Avoid using distilled water as they lack many minerals.
Do not use water that has chloramine. Water that comes from cities sometimes contains chloramine.
Chloramine harms the plant, and the older leaves start showing signs like spots, black edges, and discoloration. It damages and slowly kills the plant if you don’t stop using this water.
You should immediately change the water once you see the probable signs in the plant.
What happens if you overwater the African violets?
Overwatering is always a problem for all flowering plants. One worst problem caused by overwatering is root rot. It mainly happens when you are constantly watering your plants without checking the soil or observing the reaction of your plants.
Another problem that can lead to overwatering is a poor drainage system. If the soil bed is not well-drained, your plants will surely face overwatering issues.
If you don’t treat the problem immediately, they will undoubtedly experience root rot sooner or later. If the stems of the plants remain soft due to their extended stay in the water, they start rotting and eventually end up dying.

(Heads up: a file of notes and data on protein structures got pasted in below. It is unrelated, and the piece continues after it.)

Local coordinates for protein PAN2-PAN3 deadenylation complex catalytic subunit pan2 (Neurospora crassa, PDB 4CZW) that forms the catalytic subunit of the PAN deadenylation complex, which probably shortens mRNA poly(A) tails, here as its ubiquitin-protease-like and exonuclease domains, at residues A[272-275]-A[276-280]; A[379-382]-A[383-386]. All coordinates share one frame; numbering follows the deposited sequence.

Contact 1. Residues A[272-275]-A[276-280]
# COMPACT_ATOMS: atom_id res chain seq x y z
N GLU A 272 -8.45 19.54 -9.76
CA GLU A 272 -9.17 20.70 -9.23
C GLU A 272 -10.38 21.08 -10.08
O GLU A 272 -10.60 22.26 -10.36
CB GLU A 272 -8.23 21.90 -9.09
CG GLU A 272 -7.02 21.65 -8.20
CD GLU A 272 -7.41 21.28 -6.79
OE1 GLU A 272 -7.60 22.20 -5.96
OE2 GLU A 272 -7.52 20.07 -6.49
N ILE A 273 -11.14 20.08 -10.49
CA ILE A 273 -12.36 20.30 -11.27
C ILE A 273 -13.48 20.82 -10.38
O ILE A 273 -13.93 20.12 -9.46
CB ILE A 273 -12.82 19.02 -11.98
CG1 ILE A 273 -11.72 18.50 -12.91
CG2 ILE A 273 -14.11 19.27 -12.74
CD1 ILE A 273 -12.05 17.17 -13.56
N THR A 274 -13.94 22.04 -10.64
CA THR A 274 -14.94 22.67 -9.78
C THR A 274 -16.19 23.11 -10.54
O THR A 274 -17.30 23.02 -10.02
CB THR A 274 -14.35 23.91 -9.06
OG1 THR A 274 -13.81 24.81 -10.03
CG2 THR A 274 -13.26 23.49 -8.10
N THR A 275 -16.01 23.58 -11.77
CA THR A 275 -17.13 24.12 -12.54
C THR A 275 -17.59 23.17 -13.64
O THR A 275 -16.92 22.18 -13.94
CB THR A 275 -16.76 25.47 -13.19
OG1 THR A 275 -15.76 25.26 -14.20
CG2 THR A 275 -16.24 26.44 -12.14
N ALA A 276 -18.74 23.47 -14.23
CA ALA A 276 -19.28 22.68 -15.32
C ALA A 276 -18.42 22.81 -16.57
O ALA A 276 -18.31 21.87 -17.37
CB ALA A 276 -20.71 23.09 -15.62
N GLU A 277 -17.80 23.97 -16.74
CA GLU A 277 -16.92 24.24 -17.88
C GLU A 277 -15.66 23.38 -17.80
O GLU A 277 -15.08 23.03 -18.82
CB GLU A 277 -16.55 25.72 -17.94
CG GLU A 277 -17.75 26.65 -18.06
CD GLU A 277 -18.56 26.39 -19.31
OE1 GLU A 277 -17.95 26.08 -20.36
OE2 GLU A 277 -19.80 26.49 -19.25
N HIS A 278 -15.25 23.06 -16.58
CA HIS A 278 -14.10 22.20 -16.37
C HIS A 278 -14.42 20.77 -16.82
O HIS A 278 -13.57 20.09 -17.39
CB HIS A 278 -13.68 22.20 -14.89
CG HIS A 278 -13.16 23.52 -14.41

Signs of overwatering
Sometimes, gardeners, as a rule of thumb, consider underwatering the African violet rather than overwatering.
Underwatered violets can be revived to some extent, but if the plants start suffering from root rot, reviving can become a struggle. The plant might even end up dying under challenging situations.
Now let us check the symptoms:
- Brown and mushy roots.
- Foul-smelling soil.
- The crown also will start to rot once the root begins rotting.
- The leaves will become limp and start turning yellow.
- The leaves will develop brown spots on them.
How to fix the problem?
Here are a few steps that will help you deal with overwatered African violets.
- Once you start seeing signs, immediately remove the affected leaves from the plant. If you notice anything severe, you should take out your plant from that particular place.
- After taking the plant out, gently remove the leftover soil from the roots. Avoid hurting the healthy roots and get rid of all the affected roots.
- You can plant the violet plant in some other place in the garden, where the soil is good. Improve the soil quality by adding compost, vermiculite, or perlite. This will help improve the drainage system.
- Avoid watering for at least a week. This will give your plant enough time to cure.
- After one week, slowly start watering if the plant shows signs of recovery. Keep checking the soil to avoid further overwatering.